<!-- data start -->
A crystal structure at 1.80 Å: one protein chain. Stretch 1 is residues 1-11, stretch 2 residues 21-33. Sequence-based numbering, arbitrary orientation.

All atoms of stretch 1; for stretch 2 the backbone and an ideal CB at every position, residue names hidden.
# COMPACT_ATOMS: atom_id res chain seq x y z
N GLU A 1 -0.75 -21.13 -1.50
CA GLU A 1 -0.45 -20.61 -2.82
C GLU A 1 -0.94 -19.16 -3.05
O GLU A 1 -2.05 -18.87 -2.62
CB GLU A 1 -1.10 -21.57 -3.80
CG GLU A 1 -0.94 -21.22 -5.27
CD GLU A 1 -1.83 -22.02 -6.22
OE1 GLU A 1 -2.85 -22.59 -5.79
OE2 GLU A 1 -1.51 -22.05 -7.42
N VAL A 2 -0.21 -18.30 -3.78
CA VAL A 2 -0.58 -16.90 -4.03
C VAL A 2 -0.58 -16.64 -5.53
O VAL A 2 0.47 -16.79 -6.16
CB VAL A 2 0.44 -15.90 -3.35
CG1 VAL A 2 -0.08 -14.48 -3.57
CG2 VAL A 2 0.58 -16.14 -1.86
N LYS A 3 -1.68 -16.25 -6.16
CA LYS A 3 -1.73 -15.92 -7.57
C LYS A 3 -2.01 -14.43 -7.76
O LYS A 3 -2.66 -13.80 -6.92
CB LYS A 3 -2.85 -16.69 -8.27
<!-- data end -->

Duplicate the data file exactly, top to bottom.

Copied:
A crystal structure at 1.80 Å: one protein chain. Stretch 1 is residues 1-11, stretch 2 residues 21-33. Sequence-based numbering, arbitrary orientation.

All atoms of stretch 1; for stretch 2 the backbone and an ideal CB at every position, residue names hidden.
# COMPACT_ATOMS: atom_id res chain seq x y z
N GLU A 1 -0.75 -21.13 -1.50
CA GLU A 1 -0.45 -20.61 -2.82
C GLU A 1 -0.94 -19.16 -3.05
O GLU A 1 -2.05 -18.87 -2.62
CB GLU A 1 -1.10 -21.57 -3.80
CG GLU A 1 -0.94 -21.22 -5.27
CD GLU A 1 -1.83 -22.02 -6.22
OE1 GLU A 1 -2.85 -22.59 -5.79
OE2 GLU A 1 -1.51 -22.05 -7.42
N VAL A 2 -0.21 -18.30 -3.78
CA VAL A 2 -0.58 -16.90 -4.03
C VAL A 2 -0.58 -16.64 -5.53
O VAL A 2 0.47 -16.79 -6.16
CB VAL A 2 0.44 -15.90 -3.35
CG1 VAL A 2 -0.08 -14.48 -3.57
CG2 VAL A 2 0.58 -16.14 -1.86
N LYS A 3 -1.68 -16.25 -6.16
CA LYS A 3 -1.73 -15.92 -7.57
C LYS A 3 -2.01 -14.43 -7.76
O LYS A 3 -2.66 -13.80 -6.92
CB LYS A 3 -2.85 -16.69 -8.27